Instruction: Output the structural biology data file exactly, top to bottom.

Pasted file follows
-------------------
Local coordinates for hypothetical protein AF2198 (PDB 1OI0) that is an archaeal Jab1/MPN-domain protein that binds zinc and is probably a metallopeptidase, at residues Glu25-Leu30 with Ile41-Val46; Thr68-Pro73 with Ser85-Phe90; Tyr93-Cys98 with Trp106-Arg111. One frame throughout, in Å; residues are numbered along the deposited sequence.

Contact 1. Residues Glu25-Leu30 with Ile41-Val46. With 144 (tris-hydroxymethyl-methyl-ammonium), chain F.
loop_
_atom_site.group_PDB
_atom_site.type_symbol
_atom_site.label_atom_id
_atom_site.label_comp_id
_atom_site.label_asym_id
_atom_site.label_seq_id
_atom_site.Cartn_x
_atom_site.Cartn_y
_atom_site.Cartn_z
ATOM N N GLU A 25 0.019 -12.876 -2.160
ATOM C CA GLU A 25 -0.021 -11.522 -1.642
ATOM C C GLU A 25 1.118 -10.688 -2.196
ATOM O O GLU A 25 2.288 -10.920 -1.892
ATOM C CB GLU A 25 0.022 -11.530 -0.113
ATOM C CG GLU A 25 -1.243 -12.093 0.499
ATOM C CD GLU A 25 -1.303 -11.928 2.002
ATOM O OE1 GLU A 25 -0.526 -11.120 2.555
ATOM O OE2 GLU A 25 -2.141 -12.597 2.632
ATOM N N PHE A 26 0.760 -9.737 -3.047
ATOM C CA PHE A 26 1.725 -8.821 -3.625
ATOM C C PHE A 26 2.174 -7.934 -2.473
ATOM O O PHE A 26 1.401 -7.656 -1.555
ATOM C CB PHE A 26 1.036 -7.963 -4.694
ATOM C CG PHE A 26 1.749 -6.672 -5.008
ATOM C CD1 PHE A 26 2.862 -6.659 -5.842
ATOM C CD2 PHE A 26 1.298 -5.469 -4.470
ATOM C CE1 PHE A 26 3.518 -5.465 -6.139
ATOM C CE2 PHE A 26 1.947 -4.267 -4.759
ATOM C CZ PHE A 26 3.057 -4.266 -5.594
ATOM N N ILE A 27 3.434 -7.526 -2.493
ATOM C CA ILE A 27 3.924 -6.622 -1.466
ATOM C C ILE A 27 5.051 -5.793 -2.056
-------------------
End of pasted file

Local coordinates for hypothetical protein AF2198 (PDB 1OI0) that is an archaeal Jab1/MPN-domain protein that binds zinc and is probably a metallopeptidase, at residues Glu25-Leu30 with Ile41-Val46; Thr68-Pro73 with Ser85-Phe90; Tyr93-Cys98 with Trp106-Arg111. One frame throughout, in Å; residues are numbered along the deposited sequence.

Contact 1. Residues Glu25-Leu30 with Ile41-Val46. With 144 (tris-hydroxymethyl-methyl-ammonium), chain F.
loop_
_atom_site.group_PDB
_atom_site.type_symbol
_atom_site.label_atom_id
_atom_site.label_comp_id
_atom_site.label_asym_id
_atom_site.label_seq_id
_atom_site.Cartn_x
_atom_site.Cartn_y
_atom_site.Cartn_z
ATOM N N GLU A 25 0.019 -12.876 -2.160
ATOM C CA GLU A 25 -0.021 -11.522 -1.642
ATOM C C GLU A 25 1.118 -10.688 -2.196
ATOM O O GLU A 25 2.288 -10.920 -1.892
ATOM C CB GLU A 25 0.022 -11.530 -0.113
ATOM C CG GLU A 25 -1.243 -12.093 0.499
ATOM C CD GLU A 25 -1.303 -11.928 2.002
ATOM O OE1 GLU A 25 -0.526 -11.120 2.555
ATOM O OE2 GLU A 25 -2.141 -12.597 2.632
ATOM N N PHE A 26 0.760 -9.737 -3.047
ATOM C CA PHE A 26 1.725 -8.821 -3.625
ATOM C C PHE A 26 2.174 -7.934 -2.473
ATOM O O PHE A 26 1.401 -7.656 -1.555
ATOM C CB PHE A 26 1.036 -7.963 -4.694
ATOM C CG PHE A 26 1.749 -6.672 -5.008
ATOM C CD1 PHE A 26 2.862 -6.659 -5.842
ATOM C CD2 PHE A 26 1.298 -5.469 -4.470
ATOM C CE1 PHE A 26 3.518 -5.465 -6.139
ATOM C CE2 PHE A 26 1.947 -4.267 -4.759
ATOM C CZ PHE A 26 3.057 -4.266 -5.594
ATOM N N ILE A 27 3.434 -7.526 -2.493
ATOM C CA ILE A 27 3.924 -6.622 -1.466
ATOM C C ILE A 27 5.051 -5.793 -2.056